Profit Before People: Can we afford to ignore supply chain workers?

The quest for profit is the lifeblood of global commerce. Retailers and suppliers, like any organisation, are hungry, short-term cash seekers who must pay their costs, reward shareholders and fund the next marketing campaign to acquire more customers.

What’s left over – profit, long term and short term – is the single true marker of corporate success, and as we know, fashion brands and suppliers are equally guilty of doing almost anything to get it.

Those in the apparel industry know too well that profit is increasingly hard to come by. Labour costs in the Far East are rising and bargain basement clothing is ripping a hole in the fabric of the industry’s value. It may be worth £66 billion to the UK economy, but how thinly spread is this value across an unfathomable volume of low quality, low cost garments?

The Rana Plaza disaster made it very clear that garment workers are paying the true price of cheap fashion because of poorly monitored, convoluted supply chains, sub-par working conditions and gross employer mistreatment.

The conditions in which many, if not most, workers produce their goods are harsh – whether it is tea pickers in Sri Lanka, cotton pickers in India or garment workers in Bangladesh – and periodic scandals cause temporary embarrassment to Western retailers and their PR departments, but bring about little change on the ground.

Fashion brands expend huge amounts of time and money on understanding, attracting and retaining their customers, and suppliers fight to hang onto every extra penny passing through them, especially in a climate of unpredictable revenue stability.

Clothing and accessories brand, Monsoon, was accused of a ‘shameless’ squeeze on their supply chain, declaring a 4% deduction (or “discount” as they called it) in any invoices received, alongside an extension of payment terms. Its suppliers were naturally dismayed, and undoubtedly the workers will have to bear much of the burden.

The need and greed for survival and growth is so often at the expense of the ‘people’ side of the supply chain (is there any other side to an organisation?).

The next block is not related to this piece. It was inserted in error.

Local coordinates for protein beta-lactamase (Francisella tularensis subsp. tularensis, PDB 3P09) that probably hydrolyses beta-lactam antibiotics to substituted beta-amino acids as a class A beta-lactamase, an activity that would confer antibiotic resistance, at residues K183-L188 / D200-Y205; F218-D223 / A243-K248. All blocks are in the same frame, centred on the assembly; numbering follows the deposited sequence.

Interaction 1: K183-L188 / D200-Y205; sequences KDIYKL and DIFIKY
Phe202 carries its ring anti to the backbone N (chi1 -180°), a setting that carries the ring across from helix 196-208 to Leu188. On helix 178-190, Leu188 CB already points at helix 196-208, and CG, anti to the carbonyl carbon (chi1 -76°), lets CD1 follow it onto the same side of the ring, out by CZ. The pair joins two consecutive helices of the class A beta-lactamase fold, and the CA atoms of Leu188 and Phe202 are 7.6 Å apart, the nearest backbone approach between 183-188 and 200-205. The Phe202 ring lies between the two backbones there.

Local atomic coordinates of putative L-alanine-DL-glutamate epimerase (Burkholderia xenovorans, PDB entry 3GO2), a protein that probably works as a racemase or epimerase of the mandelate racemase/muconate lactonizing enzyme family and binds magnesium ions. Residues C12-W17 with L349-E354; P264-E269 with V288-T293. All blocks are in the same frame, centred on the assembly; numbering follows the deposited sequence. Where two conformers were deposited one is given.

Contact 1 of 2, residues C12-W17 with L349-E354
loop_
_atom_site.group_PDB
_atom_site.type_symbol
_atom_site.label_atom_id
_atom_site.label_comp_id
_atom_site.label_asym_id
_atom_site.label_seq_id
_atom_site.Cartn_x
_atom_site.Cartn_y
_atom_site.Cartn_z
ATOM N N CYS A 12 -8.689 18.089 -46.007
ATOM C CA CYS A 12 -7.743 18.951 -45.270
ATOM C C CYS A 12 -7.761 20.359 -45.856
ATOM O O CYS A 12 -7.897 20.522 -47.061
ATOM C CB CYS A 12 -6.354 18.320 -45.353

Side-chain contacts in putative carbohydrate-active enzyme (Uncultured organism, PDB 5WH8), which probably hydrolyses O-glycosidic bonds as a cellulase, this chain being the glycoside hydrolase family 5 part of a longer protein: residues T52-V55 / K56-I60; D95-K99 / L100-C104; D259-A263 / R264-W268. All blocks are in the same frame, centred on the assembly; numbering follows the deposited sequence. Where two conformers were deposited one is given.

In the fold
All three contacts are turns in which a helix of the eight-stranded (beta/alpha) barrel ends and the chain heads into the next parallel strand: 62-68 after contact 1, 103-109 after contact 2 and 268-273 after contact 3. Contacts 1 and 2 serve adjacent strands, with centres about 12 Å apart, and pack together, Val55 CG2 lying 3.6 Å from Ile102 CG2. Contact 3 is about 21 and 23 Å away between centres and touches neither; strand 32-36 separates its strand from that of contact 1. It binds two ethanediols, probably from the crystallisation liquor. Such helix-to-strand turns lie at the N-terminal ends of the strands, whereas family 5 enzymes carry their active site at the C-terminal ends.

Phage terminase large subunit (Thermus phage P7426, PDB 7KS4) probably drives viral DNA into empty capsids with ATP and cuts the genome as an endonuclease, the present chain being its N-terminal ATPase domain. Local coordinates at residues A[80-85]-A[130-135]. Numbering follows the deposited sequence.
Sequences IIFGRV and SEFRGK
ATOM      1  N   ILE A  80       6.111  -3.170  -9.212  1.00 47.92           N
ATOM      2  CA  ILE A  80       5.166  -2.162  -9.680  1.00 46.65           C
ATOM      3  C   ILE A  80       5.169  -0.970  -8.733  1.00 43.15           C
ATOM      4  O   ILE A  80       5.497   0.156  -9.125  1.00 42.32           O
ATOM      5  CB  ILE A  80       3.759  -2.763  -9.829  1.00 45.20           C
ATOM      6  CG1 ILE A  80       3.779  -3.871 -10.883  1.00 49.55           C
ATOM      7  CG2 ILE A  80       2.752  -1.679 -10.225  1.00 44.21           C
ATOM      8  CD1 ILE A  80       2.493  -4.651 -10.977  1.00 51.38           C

At the farthest end of the manufacturing process, garment workers are severely under-valued (not to mention underpaid) human capital in today’s global marketplace. How can we expect happy, productive workers if they are padlocked into their workplace and denied basic rights?

From the retailer’s point of view, the task of properly monitoring their suppliers and the conditions in which they work is practically impossible. Even the most conscientious can (and do) visit only a tiny proportion of worksites; otherwise their main or only avenue of information is through top-down management, where there is reason to believe that reports are often suspect.

The Karachi factory, in which a fire took the lives of 262 workers in October 2012, had passed an inspection mere months before the incident. If workers had been given the opportunity to point out the poor safety conditions, or similarly, the cracks in the Rana Plaza concrete before its collapse in April 2013, might these disasters have been prevented?

Harnessing the worker voice for positive impact

Harnessing the worker voice may have an even greater positive impact than preventing large-scale industrial accidents. The fashion industry has the power and potential to improve society, the environment and – motivationally – their own financial performance, by adopting “innovative models and proactive intervention” towards the farthest reaches of its operations.

Responsible Trade Worldwide (RTW) was formed with the specific aim to support organisations in achieving the balance of profitability and responsibility. By delivering transparency throughout the supply chain, the RTW assessment tool facilitates the gradual shift from worker compliance to engagement by directing a survey at factory and field workers and linking the responses to HR practices and working conditions for clear signposting of where improvements must be made.

“Most supplier responsibility programs are compliance-focused, with most of their resources consumed by conducting audits, correcting deficiencies, and following up,” Tim Mohin writes in his book Changing Business from the Inside Out.

Through better communication with the workers, retailers and suppliers can move beyond bureaucracy and blind alleys in the management of their operations towards effective monitoring of ethical standards, management of reputational risk and a real-time connection with the people who actually make their products.

Tragedies such as the Rana Plaza collapse only serve to highlight the importance of genuine engagement with workers to understand their specific challenges, needs and ambitions. Each and every one of these individuals are central to the achievement of transparency, compliance, productivity and profit, to the benefit of everyone.

The technology now exists to increase visibility of problems; identification of risks is the first step to measuring the risk and potential within the supply chain, and businesses have not only an opportunity, but a duty, to act.